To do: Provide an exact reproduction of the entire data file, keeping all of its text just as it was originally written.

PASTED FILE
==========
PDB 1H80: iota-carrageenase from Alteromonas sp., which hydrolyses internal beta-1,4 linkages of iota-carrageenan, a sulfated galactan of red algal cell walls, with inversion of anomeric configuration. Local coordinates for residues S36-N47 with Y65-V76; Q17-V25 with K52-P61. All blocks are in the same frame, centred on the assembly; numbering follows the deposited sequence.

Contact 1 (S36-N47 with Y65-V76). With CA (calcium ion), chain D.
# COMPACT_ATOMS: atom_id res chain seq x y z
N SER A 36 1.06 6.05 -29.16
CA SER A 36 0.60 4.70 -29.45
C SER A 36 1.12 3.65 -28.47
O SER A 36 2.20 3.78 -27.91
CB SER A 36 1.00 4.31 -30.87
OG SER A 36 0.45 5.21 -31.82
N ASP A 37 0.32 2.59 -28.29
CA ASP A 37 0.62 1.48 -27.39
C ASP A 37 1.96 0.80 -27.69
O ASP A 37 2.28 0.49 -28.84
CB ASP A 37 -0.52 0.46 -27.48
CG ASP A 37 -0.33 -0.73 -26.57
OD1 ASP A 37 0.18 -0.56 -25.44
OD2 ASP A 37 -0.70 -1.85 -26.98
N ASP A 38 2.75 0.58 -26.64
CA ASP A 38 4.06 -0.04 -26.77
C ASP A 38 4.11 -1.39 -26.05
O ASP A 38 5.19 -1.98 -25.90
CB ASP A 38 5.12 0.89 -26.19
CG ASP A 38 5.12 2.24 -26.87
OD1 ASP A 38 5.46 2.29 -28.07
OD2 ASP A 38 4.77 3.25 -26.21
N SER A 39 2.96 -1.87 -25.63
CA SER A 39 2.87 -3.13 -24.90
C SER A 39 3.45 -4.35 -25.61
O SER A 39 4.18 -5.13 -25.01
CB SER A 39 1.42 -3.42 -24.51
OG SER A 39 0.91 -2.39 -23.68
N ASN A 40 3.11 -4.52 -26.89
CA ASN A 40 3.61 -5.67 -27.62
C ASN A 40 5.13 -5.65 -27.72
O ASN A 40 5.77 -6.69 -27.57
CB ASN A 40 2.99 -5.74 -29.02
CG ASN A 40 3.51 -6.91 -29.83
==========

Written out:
PDB 1H80: iota-carrageenase from Alteromonas sp., which hydrolyses internal beta-1,4 linkages of iota-carrageenan, a sulfated galactan of red algal cell walls, with inversion of anomeric configuration. Local coordinates for residues S36-N47 with Y65-V76; Q17-V25 with K52-P61. All blocks are in the same frame, centred on the assembly; numbering follows the deposited sequence.

Contact 1 (S36-N47 with Y65-V76). With CA (calcium ion), chain D.
# COMPACT_ATOMS: atom_id res chain seq x y z
N SER A 36 1.06 6.05 -29.16
CA SER A 36 0.60 4.70 -29.45
C SER A 36 1.12 3.65 -28.47
O SER A 36 2.20 3.78 -27.91
CB SER A 36 1.00 4.31 -30.87
OG SER A 36 0.45 5.21 -31.82
N ASP A 37 0.32 2.59 -28.29
CA ASP A 37 0.62 1.48 -27.39
C ASP A 37 1.96 0.80 -27.69
O ASP A 37 2.28 0.49 -28.84
CB ASP A 37 -0.52 0.46 -27.48
CG ASP A 37 -0.33 -0.73 -26.57
OD1 ASP A 37 0.18 -0.56 -25.44
OD2 ASP A 37 -0.70 -1.85 -26.98
N ASP A 38 2.75 0.58 -26.64
CA ASP A 38 4.06 -0.04 -26.77
C ASP A 38 4.11 -1.39 -26.05
O ASP A 38 5.19 -1.98 -25.90
CB ASP A 38 5.12 0.89 -26.19
CG ASP A 38 5.12 2.24 -26.87
OD1 ASP A 38 5.46 2.29 -28.07
OD2 ASP A 38 4.77 3.25 -26.21
N SER A 39 2.96 -1.87 -25.63
CA SER A 39 2.87 -3.13 -24.90
C SER A 39 3.45 -4.35 -25.61
O SER A 39 4.18 -5.13 -25.01
CB SER A 39 1.42 -3.42 -24.51
OG SER A 39 0.91 -2.39 -23.68
N ASN A 40 3.11 -4.52 -26.89
CA ASN A 40 3.61 -5.67 -27.62
C ASN A 40 5.13 -5.65 -27.72
O ASN A 40 5.77 -6.69 -27.57
CB ASN A 40 2.99 -5.74 -29.02
CG ASN A 40 3.51 -6.91 -29.83